Similarly, it is important to recognize that competition between firms to attract customers provides an incentive to ensure public safety, and regulations mandating specific background check requirements create barriers to entry that limit competition. Allowing companies the freedom to innovate in how they screen service providers also allows for future improvements in filtering out the bad apples, rather than relying on the mandated best practices from the past that were never updated. When specific methods of compliance are set in regulatory stone, as I discuss next, it destroys entrepreneurs’ motivation to explore more effective and efficient means of achieving the same end.

3. Business Model Mandates

Lastly, TNC statutes impose business model mandates on for-hire transportation service providers, meaning that the laws prohibit (or require) certain business structures or practices. Regulatory constraints and mandates effectively prohibit innovation in the regulated area, meaning that any associated economic growth is unachievable. This can have substantial negative effects on long-run economic growth. For example, although some business model mandates can clarify legal issues, such as mandating that a TNC service provider be considered  an independent contractor, such a requirement simultaneously closes off future avenues of development for TNCs because there are legal limits to the training that can be offered to independent contractors. Other business model mandates include specifying the type, breadth, and depth of background checks for service providers, requiring a certain kind of trade dress, and specifying vehicle or driver characteristics (limiting vehicle size, specifying vehicle and driver age limits, or prohibiting cash payments). Laws such as these inhibit entrepreneurs from even trying to come up with innovations in the regulated area.

Perhaps the clearest example of a business model mandate is the requirement contained in nearly all state TNC statutes that at least $1,000,000 worth of liability insurance coverage be provided when a driver has accepted a passenger’s request for a ride. This mandate is far in excess of the minimum level of insurance required for ordinary operation of personal vehicles on public roadways (and often even exceeds existing taxi and limousine insurance requirements). Importantly, stipulating a certain high level of insurance removes an avenue of competition between companies which could use a high level of insurance as a distinguishing characteristic of their service. In addition, the size of the insurance mandate and its accompanying higher operation costs creates a barrier to entry for smaller firms wishing to enter the market and compete with Uber and Lyft. Alternately, companies sometimes lobby for regulations that mandate their own current business model in order to raise their rivals’ costs.

The insurance example illustrates the problem created by enshrining current company business practices into law. In addition, more than simply deterring other service providers from entering the market, such codifications suggest that no further future innovations are possible and remove the incentive for entrepreneurs to discover better solutions.

The Road Forward

Over the last two years, state legislatures around the country hurried to ensure that they provided TNCs a legal basis for offering services. In their haste, policymakers may have missed the opportunity to more critically examine which regulations are actually needed for the sharing economy. In fact, a better question might be whether any regulations are needed. Research from scholars at the Mercatus Center demonstrates that the revolution in communication technology caused by the Internet and smartphones has ameliorated consumer protection and asymmetric information concerns underlying many previous rationales for regulation.

Our research finds that the most appropriate road forward is to start from a blank slate, deliberately eschewing the status quo of past regulations. This approach will help ensure that established companies do not enjoy a government-granted privilege—even inadvertently—because laws and regulations have been written to accommodate and enshrine their current business models. Instead, any consideration of regulations must begin with an explicit definition of the nature of the problem and an explanation of why it represents a systematic market failure that cannot be addressed by entrepreneurs. This is important because many problems also represent a profit opportunity for those who can solve them.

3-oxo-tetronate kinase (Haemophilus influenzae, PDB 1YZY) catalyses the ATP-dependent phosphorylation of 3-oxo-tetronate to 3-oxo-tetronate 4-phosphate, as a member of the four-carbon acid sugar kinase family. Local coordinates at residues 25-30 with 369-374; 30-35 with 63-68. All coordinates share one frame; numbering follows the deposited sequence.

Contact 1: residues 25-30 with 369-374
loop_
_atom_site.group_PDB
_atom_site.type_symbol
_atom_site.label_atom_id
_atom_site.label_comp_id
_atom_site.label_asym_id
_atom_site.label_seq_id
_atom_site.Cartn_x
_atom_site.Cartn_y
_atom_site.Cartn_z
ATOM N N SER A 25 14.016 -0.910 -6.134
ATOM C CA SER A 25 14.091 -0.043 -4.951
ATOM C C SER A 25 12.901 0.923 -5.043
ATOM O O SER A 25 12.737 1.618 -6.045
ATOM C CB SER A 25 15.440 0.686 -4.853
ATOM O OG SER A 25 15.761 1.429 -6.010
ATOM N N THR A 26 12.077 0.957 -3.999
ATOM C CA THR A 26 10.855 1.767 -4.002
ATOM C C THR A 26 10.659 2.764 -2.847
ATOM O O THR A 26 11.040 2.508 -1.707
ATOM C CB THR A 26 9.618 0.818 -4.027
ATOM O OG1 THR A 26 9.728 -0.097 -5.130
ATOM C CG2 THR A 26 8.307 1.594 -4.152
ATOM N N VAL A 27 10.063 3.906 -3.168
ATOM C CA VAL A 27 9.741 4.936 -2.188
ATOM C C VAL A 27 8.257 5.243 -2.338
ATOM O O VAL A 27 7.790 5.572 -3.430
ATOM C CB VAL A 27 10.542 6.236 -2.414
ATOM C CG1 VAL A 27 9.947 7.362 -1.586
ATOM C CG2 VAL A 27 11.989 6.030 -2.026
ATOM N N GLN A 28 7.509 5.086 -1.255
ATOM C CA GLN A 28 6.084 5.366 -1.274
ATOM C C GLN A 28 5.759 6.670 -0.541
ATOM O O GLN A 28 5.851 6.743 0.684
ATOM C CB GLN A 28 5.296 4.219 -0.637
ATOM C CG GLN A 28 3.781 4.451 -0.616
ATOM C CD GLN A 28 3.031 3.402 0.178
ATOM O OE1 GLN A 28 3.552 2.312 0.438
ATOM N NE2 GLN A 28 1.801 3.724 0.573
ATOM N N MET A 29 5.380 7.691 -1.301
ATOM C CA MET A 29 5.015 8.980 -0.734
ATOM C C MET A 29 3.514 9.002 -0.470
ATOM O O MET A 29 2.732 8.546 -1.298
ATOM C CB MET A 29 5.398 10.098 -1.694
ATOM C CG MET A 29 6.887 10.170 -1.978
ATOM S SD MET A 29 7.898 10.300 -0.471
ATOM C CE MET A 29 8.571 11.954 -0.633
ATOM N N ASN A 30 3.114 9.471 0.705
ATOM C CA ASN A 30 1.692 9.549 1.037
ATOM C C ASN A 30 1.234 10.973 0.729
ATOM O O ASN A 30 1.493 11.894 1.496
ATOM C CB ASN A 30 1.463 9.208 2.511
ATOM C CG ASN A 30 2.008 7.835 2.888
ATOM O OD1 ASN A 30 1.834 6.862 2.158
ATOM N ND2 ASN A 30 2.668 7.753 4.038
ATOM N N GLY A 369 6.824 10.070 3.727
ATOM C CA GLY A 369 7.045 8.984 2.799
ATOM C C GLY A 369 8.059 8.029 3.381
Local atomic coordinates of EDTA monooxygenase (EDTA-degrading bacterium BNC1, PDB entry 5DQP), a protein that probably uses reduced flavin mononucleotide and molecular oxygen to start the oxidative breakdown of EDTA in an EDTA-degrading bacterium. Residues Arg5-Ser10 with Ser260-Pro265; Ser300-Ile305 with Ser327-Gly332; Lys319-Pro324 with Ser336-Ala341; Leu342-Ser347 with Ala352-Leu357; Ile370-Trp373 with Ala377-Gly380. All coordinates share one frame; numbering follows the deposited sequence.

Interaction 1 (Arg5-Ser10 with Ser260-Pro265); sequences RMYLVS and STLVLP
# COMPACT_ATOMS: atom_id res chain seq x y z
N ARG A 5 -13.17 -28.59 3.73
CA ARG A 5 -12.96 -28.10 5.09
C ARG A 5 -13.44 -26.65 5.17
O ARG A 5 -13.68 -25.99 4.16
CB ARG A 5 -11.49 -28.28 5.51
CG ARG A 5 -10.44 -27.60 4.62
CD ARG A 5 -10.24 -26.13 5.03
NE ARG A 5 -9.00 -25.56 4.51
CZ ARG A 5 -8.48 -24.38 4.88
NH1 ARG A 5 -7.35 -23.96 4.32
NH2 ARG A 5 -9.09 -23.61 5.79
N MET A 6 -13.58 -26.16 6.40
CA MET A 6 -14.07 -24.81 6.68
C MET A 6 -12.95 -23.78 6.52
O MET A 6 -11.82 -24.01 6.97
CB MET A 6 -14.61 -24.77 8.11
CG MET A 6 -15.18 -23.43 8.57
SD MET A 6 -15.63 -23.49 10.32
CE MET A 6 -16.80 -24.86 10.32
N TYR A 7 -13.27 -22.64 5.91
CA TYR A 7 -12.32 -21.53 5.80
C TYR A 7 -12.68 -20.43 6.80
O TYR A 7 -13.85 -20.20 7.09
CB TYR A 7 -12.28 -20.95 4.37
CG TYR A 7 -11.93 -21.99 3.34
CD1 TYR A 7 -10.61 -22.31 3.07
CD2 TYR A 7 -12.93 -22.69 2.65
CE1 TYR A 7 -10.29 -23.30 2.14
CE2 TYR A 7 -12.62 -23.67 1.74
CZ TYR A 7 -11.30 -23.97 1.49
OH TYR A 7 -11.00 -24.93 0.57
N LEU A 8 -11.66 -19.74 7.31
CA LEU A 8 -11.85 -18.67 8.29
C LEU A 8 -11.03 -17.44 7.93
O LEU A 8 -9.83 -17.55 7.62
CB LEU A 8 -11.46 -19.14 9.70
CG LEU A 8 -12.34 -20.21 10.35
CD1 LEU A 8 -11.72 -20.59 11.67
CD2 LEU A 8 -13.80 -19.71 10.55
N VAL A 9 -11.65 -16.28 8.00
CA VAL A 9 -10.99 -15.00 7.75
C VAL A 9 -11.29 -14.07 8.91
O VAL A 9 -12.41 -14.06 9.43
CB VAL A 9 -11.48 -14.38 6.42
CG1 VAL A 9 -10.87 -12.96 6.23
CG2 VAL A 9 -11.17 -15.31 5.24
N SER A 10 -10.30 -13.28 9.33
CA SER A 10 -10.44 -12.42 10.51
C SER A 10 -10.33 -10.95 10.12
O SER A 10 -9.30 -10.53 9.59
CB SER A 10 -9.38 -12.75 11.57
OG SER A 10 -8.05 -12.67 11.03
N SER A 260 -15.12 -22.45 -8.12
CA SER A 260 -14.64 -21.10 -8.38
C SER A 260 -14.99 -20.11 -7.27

If there is a systematic problem that cannot be solved by normal market interactions, then there may be a rationale for government action. However, the alternative of “doing nothing” should also be explicitly considered because of the possibility of government failure. Misdirected use of governmental authority can cause a larger problem than the market failure that motivated the intervention.

As economist Harold Demsetz advises, policymakers must avoid the “nirvana fallacy,” which they may commit by simply imagining a better world and assuming that they can achieve it through policy. Instead, policymakers should follow a “comparative institutions” approach that analyzes which outcomes are most likely to occur given real-world institutional arrangements and constraints.

Because of the ease of falling into the nirvana fallacy, it is important to identify the expected costs and benefits of each potential solution and quantify each as rigorously as possible. Lastly, it is important to remember that social and market processes are dynamic and can evolve to accommodate changing circumstances, meaning that the solution to the problem may be discovered in the future, as long as a suboptimal solution is not mandated today.


In conclusion, it would seem wise to reexamine the flurry of TNC laws passed over the last two years and determine which regulations, if any, are incapable of being solved by ordinary voluntary interaction by private citizens. If there are problems that are beyond entrepreneurial resolution, it is worth questioning whether they are also beyond effective government solution. Regardless, any regulations that remain should ensure that barriers to entry are kept to an absolute minimum to avoid providing monopoly-type power to established companies. Similarly, statutes should strictly avoid business model mandates, especially those that curtail areas of innovation and competition. We can only achieve the best possible future in an environment where service providers are free to innovate, and in fact must innovate, to attract customers.